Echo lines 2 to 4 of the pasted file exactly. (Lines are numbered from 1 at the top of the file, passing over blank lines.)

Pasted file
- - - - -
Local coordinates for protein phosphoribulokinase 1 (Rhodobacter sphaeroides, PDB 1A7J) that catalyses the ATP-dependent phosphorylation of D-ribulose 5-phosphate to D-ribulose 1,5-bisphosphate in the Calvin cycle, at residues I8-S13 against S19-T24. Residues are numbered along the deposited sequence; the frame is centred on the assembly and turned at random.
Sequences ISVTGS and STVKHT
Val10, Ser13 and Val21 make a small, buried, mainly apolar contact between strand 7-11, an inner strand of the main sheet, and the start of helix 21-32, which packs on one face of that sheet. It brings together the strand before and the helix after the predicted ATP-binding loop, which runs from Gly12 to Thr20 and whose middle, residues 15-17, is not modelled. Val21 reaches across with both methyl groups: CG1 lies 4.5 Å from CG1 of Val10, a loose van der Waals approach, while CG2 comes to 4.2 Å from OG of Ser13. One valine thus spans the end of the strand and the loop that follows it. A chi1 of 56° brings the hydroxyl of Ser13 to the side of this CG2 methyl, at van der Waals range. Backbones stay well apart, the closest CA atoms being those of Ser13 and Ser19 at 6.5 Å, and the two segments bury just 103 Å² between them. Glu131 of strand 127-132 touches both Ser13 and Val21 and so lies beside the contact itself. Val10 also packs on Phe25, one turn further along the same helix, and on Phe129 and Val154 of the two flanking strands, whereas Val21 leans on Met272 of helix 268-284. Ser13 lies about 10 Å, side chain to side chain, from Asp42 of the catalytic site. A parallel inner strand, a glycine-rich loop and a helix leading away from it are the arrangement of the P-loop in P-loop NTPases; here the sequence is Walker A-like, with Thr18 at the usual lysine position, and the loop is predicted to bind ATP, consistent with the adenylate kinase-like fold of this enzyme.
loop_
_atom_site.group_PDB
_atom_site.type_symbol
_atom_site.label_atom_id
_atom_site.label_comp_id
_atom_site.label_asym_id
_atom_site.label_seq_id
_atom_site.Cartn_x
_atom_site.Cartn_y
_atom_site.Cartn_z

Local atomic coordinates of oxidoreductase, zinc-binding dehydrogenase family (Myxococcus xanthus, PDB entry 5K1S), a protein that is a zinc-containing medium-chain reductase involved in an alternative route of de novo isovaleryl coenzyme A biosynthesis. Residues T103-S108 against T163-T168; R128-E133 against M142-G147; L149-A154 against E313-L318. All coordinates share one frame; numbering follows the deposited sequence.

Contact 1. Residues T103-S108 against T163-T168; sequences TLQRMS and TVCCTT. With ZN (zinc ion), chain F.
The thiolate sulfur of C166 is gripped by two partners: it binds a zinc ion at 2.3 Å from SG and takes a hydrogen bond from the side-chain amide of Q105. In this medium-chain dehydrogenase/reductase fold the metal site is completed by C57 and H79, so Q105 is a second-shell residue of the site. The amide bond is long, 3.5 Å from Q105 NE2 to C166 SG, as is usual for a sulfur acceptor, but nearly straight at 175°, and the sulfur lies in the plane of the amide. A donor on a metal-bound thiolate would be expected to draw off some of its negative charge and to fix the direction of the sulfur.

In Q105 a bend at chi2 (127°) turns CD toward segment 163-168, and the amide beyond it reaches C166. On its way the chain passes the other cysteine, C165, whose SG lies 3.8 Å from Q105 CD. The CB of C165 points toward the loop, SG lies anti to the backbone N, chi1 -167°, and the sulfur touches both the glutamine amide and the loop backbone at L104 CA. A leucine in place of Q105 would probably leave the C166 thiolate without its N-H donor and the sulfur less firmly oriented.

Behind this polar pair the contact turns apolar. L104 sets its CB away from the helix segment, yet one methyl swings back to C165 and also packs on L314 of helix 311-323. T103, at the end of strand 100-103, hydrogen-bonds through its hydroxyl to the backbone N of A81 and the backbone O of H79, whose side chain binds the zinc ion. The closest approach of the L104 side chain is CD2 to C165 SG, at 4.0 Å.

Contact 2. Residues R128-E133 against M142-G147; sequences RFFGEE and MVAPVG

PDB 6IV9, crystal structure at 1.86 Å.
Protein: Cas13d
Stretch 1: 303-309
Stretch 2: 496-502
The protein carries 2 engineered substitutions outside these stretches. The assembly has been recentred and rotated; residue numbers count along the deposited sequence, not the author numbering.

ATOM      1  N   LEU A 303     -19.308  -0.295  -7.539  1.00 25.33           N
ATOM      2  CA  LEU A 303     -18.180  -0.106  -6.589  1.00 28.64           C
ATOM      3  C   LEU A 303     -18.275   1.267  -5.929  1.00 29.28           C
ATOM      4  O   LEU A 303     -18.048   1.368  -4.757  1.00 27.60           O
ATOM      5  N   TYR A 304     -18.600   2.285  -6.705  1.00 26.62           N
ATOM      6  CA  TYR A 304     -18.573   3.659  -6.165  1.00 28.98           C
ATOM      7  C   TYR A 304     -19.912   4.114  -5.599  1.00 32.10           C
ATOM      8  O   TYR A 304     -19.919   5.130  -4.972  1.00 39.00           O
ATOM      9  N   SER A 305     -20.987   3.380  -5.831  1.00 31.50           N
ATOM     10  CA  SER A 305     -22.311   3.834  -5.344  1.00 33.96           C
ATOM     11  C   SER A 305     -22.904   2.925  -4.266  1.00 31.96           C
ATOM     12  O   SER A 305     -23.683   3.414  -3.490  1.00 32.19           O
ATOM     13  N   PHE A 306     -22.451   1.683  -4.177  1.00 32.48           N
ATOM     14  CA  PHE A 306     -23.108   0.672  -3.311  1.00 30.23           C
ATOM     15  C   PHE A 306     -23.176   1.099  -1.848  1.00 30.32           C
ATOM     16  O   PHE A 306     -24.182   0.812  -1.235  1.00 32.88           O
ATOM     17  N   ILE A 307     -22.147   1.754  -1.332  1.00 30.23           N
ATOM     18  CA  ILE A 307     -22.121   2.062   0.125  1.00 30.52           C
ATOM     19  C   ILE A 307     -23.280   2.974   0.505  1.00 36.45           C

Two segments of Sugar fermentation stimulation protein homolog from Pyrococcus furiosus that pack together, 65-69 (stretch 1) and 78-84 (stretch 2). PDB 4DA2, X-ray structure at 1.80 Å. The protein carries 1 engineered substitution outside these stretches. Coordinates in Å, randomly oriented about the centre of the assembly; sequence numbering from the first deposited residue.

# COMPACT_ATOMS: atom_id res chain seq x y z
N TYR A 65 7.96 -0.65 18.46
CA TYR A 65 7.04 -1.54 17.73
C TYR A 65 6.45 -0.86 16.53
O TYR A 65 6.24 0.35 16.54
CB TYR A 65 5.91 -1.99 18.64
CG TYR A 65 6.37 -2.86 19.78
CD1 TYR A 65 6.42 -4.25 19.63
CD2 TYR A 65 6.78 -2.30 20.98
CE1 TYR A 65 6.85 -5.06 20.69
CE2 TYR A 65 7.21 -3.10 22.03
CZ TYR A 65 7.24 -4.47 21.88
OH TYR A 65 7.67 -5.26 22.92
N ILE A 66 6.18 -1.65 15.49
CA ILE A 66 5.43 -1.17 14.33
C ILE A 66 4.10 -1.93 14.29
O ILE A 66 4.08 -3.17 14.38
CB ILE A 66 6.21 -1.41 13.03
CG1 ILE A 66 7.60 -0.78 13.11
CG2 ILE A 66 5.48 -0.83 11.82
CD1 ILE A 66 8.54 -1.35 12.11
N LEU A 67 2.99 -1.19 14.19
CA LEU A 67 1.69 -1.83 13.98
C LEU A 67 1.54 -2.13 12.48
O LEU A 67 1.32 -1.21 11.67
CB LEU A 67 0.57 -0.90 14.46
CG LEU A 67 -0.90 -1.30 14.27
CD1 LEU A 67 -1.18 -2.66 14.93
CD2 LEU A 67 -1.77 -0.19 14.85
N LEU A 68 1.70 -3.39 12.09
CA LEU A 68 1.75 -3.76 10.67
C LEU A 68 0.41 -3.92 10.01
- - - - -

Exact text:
Sequences ISVTGS and STVKHT
Val10, Ser13 and Val21 make a small, buried, mainly apolar contact between strand 7-11, an inner strand of the main sheet, and the start of helix 21-32, which packs on one face of that sheet. It brings together the strand before and the helix after the predicted ATP-binding loop, which runs from Gly12 to Thr20 and whose middle, residues 15-17, is not modelled. Val21 reaches across with both methyl groups: CG1 lies 4.5 Å from CG1 of Val10, a loose van der Waals approach, while CG2 comes to 4.2 Å from OG of Ser13. One valine thus spans the end of the strand and the loop that follows it. A chi1 of 56° brings the hydroxyl of Ser13 to the side of this CG2 methyl, at van der Waals range. Backbones stay well apart, the closest CA atoms being those of Ser13 and Ser19 at 6.5 Å, and the two segments bury just 103 Å² between them. Glu131 of strand 127-132 touches both Ser13 and Val21 and so lies beside the contact itself. Val10 also packs on Phe25, one turn further along the same helix, and on Phe129 and Val154 of the two flanking strands, whereas Val21 leans on Met272 of helix 268-284. Ser13 lies about 10 Å, side chain to side chain, from Asp42 of the catalytic site. A parallel inner strand, a glycine-rich loop and a helix leading away from it are the arrangement of the P-loop in P-loop NTPases; here the sequence is Walker A-like, with Thr18 at the usual lysine position, and the loop is predicted to bind ATP, consistent with the adenylate kinase-like fold of this enzyme.
loop_